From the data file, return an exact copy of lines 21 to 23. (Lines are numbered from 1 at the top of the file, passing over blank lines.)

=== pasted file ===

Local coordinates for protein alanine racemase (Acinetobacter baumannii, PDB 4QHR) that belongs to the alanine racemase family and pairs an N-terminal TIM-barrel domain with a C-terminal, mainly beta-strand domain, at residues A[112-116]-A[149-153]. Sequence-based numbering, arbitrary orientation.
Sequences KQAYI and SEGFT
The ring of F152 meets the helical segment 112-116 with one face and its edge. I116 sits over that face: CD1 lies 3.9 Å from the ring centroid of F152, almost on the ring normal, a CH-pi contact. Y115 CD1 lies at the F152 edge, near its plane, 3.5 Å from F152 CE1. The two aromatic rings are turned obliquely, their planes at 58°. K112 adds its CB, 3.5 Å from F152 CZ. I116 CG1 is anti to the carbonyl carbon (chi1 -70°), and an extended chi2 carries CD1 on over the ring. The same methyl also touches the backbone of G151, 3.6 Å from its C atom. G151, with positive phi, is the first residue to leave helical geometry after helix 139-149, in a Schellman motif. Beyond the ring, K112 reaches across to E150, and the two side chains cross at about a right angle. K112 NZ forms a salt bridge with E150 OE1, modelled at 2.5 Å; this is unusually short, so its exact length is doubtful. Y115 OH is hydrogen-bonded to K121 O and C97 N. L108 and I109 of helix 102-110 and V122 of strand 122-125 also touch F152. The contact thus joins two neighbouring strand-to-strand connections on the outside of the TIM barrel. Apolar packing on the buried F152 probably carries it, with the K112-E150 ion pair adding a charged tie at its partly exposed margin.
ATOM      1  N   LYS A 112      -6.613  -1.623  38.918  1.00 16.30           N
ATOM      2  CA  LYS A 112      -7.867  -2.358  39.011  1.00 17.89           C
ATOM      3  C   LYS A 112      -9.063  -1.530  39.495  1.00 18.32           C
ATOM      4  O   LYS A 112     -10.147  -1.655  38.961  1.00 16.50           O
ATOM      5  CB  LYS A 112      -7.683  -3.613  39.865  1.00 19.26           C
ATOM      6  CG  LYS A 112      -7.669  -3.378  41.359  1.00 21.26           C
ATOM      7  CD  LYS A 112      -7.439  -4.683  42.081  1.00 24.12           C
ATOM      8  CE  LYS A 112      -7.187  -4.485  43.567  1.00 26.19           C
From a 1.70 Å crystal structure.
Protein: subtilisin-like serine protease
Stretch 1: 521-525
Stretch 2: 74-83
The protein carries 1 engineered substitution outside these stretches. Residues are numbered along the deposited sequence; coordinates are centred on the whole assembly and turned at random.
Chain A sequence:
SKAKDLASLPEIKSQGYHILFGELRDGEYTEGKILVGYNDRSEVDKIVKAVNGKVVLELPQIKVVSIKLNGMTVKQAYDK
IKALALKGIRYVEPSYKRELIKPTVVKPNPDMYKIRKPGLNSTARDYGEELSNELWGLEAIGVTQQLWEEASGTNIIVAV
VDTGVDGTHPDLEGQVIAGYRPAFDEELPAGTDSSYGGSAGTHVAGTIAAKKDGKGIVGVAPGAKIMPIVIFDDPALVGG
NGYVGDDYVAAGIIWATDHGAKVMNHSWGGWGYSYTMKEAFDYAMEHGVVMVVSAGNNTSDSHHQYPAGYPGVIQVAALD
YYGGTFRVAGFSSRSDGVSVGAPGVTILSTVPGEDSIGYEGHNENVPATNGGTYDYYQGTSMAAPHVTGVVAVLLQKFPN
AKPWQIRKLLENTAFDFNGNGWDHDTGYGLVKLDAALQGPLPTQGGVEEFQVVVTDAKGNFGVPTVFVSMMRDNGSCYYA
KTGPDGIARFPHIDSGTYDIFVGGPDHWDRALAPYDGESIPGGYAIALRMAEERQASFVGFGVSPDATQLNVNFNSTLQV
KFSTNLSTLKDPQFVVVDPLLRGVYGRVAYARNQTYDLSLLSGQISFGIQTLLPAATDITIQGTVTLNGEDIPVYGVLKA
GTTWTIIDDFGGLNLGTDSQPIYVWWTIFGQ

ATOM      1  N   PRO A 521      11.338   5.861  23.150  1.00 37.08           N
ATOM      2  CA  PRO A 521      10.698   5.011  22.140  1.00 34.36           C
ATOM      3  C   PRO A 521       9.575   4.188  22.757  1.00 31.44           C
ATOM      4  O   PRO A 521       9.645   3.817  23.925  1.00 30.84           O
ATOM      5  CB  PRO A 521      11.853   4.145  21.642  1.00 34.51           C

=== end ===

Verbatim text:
NGYVGDDYVAAGIIWATDHGAKVMNHSWGGWGYSYTMKEAFDYAMEHGVVMVVSAGNNTSDSHHQYPAGYPGVIQVAALD
YYGGTFRVAGFSSRSDGVSVGAPGVTILSTVPGEDSIGYEGHNENVPATNGGTYDYYQGTSMAAPHVTGVVAVLLQKFPN
AKPWQIRKLLENTAFDFNGNGWDHDTGYGLVKLDAALQGPLPTQGGVEEFQVVVTDAKGNFGVPTVFVSMMRDNGSCYYA